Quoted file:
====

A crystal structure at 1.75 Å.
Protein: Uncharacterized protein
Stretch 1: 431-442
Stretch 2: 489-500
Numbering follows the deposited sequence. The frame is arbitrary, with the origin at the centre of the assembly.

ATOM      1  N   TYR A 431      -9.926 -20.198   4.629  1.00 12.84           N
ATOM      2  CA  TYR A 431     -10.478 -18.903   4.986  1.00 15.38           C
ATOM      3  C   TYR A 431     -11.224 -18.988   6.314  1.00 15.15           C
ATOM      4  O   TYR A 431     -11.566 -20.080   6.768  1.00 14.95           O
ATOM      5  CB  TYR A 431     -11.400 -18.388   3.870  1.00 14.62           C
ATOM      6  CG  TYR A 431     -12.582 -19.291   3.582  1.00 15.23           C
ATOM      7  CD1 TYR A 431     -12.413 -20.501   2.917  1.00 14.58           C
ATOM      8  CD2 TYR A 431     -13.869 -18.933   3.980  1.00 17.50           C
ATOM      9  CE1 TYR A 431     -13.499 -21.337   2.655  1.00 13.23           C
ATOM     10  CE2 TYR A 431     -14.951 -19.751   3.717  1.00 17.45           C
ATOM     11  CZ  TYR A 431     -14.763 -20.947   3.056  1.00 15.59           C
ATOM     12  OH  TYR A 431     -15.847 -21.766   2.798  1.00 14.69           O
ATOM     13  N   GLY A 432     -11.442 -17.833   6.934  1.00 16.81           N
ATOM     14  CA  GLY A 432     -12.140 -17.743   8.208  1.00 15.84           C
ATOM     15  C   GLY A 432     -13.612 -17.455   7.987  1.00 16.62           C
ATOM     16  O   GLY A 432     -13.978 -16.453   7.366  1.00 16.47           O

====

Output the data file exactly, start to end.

A crystal structure at 1.75 Å.
Protein: Uncharacterized protein
Stretch 1: 431-442
Stretch 2: 489-500
Numbering follows the deposited sequence. The frame is arbitrary, with the origin at the centre of the assembly.

ATOM      1  N   TYR A 431      -9.926 -20.198   4.629  1.00 12.84           N
ATOM      2  CA  TYR A 431     -10.478 -18.903   4.986  1.00 15.38           C
ATOM      3  C   TYR A 431     -11.224 -18.988   6.314  1.00 15.15           C
ATOM      4  O   TYR A 431     -11.566 -20.080   6.768  1.00 14.95           O
ATOM      5  CB  TYR A 431     -11.400 -18.388   3.870  1.00 14.62           C
ATOM      6  CG  TYR A 431     -12.582 -19.291   3.582  1.00 15.23           C
ATOM      7  CD1 TYR A 431     -12.413 -20.501   2.917  1.00 14.58           C
ATOM      8  CD2 TYR A 431     -13.869 -18.933   3.980  1.00 17.50           C
ATOM      9  CE1 TYR A 431     -13.499 -21.337   2.655  1.00 13.23           C
ATOM     10  CE2 TYR A 431     -14.951 -19.751   3.717  1.00 17.45           C
ATOM     11  CZ  TYR A 431     -14.763 -20.947   3.056  1.00 15.59           C
ATOM     12  OH  TYR A 431     -15.847 -21.766   2.798  1.00 14.69           O
ATOM     13  N   GLY A 432     -11.442 -17.833   6.934  1.00 16.81           N
ATOM     14  CA  GLY A 432     -12.140 -17.743   8.208  1.00 15.84           C
ATOM     15  C   GLY A 432     -13.612 -17.455   7.987  1.00 16.62           C
ATOM     16  O   GLY A 432     -13.978 -16.453   7.366  1.00 16.47           O